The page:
The Edible Garden – BBC TV Series (2010)
Gardener, presenter and writer Alys Fowler attempts to avoid shop bought fruit/vegetables and live off her own home grown produce. Alys focus on different foods and show how anyone can grow, cook and eat from their own garden even if they live in a urban environment. It’s no easy task for her because she doesn’t want to turn her garden into an allotment so she’s growing her fruit and veg among flowers. Peas and beans are prolific vegetables but they also look beautiful in the borders too. Alys also goes and makes delicious broad bean falafels and pea shoot cocktails and forages for willow to make plant supports. She has two new additions to the family, her chickens!
As with all of these types of programs their is an element of it being unrealistic and just for TV but it’s still worth watching for those that enjoy this type of thing. I’m sure as with everything you’ll learn a thing or two along the way.
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The first portion of funding from the governments £70 million Agri-Tech Catalyst, part of the UK Industrial Strategy for Agricultural Technologies, will support several projects likely to impact on the fresh produce sector. They (11 groups) will receive a total of £4m; £2.8m funding from government with £1.4m co-investment from industry. One of the 11 companies to recieve the funding one is an Aquaponics growing system.
Universities and Science Minister David Willetts said: “This work is critical in supporting the UK’s Agri-tech Strategy and our commitment to establish the UK as a world leader in agriculture technology, innovation and sustainability.”
“GrowUp Urban Farms” will lead a consortium to build the “UK’s first (apparently) aquaponic urban farm”, to quantify the economic and environmental potential of the format. Others have done Aquaponics in the UK like Charlie Prices work back in 2008 with Aquaponics UK but it looks as though they are going to try and do it on a “farm” commercial space, I’ll keep an eye on this for the future.
That said its excellent news that fundings reaching aquaponics companies and it can be better evaluated. I feel the technology has got high potential here in the UK as arable land is very expensive here (£8,813 per acre, prices have trebled in last 10 years), being able to grow without soil is a major advantage their as it’s something you can use to literally grow anywhere from run down trading estates, old car parks and even on grounds that polluted.
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Astronauts longing for fresh lettuce in orbit will soon have the chance to grow it for themselves: NASA is sending a mini-farm into space.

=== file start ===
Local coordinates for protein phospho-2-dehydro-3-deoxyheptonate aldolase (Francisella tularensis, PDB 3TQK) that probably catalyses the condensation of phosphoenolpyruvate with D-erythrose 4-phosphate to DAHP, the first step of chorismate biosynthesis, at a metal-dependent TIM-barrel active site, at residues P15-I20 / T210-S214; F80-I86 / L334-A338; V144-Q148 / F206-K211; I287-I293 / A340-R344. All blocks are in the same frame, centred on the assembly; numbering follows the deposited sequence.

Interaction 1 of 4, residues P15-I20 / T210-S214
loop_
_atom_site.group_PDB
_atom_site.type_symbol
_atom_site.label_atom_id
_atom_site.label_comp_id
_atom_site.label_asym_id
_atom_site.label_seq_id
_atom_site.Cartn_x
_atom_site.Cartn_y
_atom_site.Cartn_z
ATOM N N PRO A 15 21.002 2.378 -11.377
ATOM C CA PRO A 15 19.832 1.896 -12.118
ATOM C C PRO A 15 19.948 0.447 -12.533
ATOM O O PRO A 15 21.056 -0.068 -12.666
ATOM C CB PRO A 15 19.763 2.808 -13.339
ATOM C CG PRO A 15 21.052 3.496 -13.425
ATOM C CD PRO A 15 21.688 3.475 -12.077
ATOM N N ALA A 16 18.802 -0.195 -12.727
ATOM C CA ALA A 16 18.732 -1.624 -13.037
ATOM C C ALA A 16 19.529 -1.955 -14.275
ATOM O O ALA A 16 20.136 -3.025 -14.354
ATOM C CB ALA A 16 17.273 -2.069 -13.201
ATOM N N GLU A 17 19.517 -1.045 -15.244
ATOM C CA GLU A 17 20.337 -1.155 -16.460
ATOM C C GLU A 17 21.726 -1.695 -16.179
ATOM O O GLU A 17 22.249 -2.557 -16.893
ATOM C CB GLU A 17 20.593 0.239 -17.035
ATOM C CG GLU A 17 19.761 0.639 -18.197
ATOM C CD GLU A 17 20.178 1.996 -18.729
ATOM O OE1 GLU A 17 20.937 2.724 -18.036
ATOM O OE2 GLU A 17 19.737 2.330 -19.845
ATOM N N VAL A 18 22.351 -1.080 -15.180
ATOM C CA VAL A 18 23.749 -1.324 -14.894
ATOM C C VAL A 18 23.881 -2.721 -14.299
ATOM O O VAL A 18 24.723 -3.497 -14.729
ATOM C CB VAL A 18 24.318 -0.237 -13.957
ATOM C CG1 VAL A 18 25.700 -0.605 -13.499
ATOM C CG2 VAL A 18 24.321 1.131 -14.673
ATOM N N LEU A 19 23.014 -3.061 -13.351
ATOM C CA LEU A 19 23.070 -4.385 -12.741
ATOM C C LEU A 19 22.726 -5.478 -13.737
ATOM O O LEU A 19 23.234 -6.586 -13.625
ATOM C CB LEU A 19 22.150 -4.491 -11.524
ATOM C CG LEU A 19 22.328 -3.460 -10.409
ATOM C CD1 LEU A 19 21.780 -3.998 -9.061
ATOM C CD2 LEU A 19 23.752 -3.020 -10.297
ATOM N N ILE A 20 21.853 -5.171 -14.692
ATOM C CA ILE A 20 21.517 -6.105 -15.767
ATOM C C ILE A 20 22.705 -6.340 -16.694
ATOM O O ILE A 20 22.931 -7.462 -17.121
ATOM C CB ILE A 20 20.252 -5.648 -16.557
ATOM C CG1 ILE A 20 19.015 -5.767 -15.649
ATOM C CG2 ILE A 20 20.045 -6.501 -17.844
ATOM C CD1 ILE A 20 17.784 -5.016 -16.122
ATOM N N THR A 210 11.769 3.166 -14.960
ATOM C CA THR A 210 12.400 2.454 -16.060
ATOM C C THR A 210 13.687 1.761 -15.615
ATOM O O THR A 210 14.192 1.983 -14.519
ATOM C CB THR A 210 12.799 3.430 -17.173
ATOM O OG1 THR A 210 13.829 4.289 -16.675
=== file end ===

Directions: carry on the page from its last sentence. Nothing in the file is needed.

When the private spaceflight company SpaceX launches its next Dragon cargo mission to the International Space Station on Monday (April 14), the capsule will be carrying a small plant growth chamber built to let astronauts grow “Outredgeous” lettuce in orbit.
The goal of the Veg-01 experiment, nicknamed “Veggie”, is to see how well plants grow in orbit. If these early tests go well and the food proves safe, scientists hope to expand the menu.
“Veggie will provide a new resource for U.S. astronauts and researchers as we begin to develop the capabilities of growing fresh produce and other large plants on the space station,” said Gioia Massa, NASA payload scientist for Veggie, in a statement. “Determining food safety is one of our primary goals for this validation test.”
Space is at a premium on a spacecraft and also on the International Space Station, so the Veggie chamber is built to collapse for transportation and when it is in storage. When fully deployed, it’s about a 1.5-feet (X meters) long, making it the biggest such plant chamber in space to date.
A version of the chamber has been tested on the ground, where lettuce and radishes were successfully grown at the Kennedy Space Center’s space life sciences laboratory. Veggie was developed by Madison, Wis.-based Orbital Technologies Corp.
NASA’s Veggie experimental space farm is slated to launch on SpaceX’s Dragon capsule at 4:58 p.m. EDT (2058 GMT). Visit Space.com for complete coverage of the Dragon mission to the International Space Station.
Tomato seed sales rocket 40% with First World War varieties the flavour of the month – but gardeners fear EU clampdown
- Foodies and tomato lovers tiring of buying mass-produced supermarket varieties
- Most popular tomato seeds include varieties introduced before WWI, like ‘Harbinger’
Sales of ‘heirloom’ British tomato seeds are soaring as foodies and tomato lovers tire of buying mass-produced supermarket varieties and turn to home-growing.
Tomato seed sales were up 40 per cent in the 2013 season according to figures from The Organic Gardening Catalogue, which has specialised in supplying seeds – some originating from before World War One – to organic gardeners for 50 years.
Some of the most popular tomato varieties driving the demand include the ‘Harbinger’ (introduced in 1910), ‘Golden Sunrise’ (1896) and ‘Ailsa Craig’ (1925) in an ever-expanding range of more than fifty colours, shapes and sizes.
The demand for more flavoursome fruit and vegetables has expanded alongside British households’ growing fussiness over their groceries and the origin of produce.
But niche tomato varieties stocked by retailers like Waitrose and M&S are often expensive and sometimes disappointing in flavour.
Michael Hedges, managing director of Surrey-based The Organic Gardening Catalogue, said: ‘Tomatoes remain the most widely-grown crop for home growers in the UK, and we’re seeing an increase in interest in the old varieties, ideally suited to home garden growing.
‘They typically have thinner skins, rich flavour and a long harvest and ripening period. It would be hard to find anything like these in the supermarket.
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